'Sesame Street' encourages COVID-19 vaccines for kids with special: 'It will help keep me, my friends, my neighbors, my abuela all healthy'

SAN DIEGO, CA - JANUARY 09:  Sesame Street characters Rosita (L) and Elmo pose backstage at Sesame Street and HBO Host Free Museum Day with a special performance by Elmo and Friends at The New Children's Museum on January 9, 2016 in San Diego, California.   (Photo by FilmMagic/FilmMagic)
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Sesame Street is teaching kids about the COVID-19 vaccine, just days after the FDA approved rollout of the shots for the 5 to 11 age group.

Sesame Street has worked with CNN on town hall specials about the coronavirus pandemic as part of Sesame Workshop’s Caring for Each Other initiative. This vaccine-oriented town hall special, titled “The ABCs of COVID Vaccines,” streamed live on CNN on Saturday, Nov. 6. According to the official Sesame Workshop description of the special, “Familiar faces from Sesame Street and experts from CNN and across the country will be ready to answer children’s questions about the COVID vaccine and staying healthy, and coping with big feelings as they continue to face unprecedented challenges in their young lives.”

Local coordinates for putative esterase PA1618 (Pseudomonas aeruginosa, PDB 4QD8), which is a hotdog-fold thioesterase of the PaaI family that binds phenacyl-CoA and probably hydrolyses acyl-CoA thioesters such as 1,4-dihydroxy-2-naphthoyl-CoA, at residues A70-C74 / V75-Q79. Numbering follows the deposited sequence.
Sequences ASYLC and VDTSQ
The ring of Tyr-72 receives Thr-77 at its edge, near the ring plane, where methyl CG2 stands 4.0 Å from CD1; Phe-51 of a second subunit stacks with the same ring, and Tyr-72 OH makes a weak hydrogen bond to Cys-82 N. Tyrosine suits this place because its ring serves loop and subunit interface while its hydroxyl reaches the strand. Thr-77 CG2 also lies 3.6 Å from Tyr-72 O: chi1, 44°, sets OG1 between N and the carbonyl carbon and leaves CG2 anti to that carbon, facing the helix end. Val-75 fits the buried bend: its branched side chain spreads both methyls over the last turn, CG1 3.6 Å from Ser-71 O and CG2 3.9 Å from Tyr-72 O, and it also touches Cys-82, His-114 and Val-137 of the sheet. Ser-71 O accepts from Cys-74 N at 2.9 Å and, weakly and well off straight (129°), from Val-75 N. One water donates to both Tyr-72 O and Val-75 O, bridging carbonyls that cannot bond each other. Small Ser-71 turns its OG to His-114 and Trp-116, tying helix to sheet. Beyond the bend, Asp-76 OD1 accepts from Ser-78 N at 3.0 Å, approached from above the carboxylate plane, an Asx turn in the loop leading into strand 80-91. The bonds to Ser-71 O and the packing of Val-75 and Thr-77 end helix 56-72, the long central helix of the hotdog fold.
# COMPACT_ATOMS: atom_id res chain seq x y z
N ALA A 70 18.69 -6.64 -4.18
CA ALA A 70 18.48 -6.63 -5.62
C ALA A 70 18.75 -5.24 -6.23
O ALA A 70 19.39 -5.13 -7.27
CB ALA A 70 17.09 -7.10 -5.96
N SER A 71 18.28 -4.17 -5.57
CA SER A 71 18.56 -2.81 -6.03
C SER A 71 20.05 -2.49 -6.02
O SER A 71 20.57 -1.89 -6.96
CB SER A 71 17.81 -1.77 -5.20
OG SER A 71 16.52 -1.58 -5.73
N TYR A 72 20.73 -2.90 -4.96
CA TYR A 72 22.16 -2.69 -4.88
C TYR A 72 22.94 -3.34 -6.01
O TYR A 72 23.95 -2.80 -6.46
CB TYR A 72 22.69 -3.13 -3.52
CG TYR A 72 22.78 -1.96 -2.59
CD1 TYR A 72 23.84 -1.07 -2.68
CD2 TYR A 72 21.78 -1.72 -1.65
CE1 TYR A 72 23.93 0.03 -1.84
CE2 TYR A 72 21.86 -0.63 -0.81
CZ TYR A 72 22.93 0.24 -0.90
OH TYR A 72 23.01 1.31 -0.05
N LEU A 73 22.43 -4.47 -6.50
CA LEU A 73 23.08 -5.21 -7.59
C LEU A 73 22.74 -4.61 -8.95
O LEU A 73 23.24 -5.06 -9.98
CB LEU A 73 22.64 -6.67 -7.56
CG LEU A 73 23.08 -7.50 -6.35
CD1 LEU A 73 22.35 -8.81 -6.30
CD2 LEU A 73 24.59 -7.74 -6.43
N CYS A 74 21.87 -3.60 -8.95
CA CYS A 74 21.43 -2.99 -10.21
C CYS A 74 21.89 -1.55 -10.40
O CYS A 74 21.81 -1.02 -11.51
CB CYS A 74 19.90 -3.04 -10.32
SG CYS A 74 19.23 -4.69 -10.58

The special saw muppet Rosita having just received her first dose of the COVID-19 vaccine.

Rosita tells Dr. Sanjay Gupta and CNN anchor Erica Hill, who hosted the town hall and appeared virtually alongside residents of Sesame Street, “My mommy and my papi said that it will help keep me, my friends, my neighbors, my abuela all healthy.”

Dr. Gupta confirmed that was indeed the case, explaining to Rosita how “the more people who get [vaccinated], the better we're going to be able to help stop the spread of COVID and keep everyone healthy.”

Big Bird — who is, apparently, just six years old, was one — was persuaded to get vaccinated after listening to Hill and Dr. Gupta. The experts explained to Big Bird how the vaccine helps build up your body’s defenses, should it ever meet any “COVID germs.”

This special comes on the heels of reports that some parents, including those who were enthusiastic about getting the vaccines themselves, are choosing to wait to vaccinate their children for fear of unknown risks. Many doctors, however, stress that vaccinating as much of the population as possible is the quickest way out of the pandemic.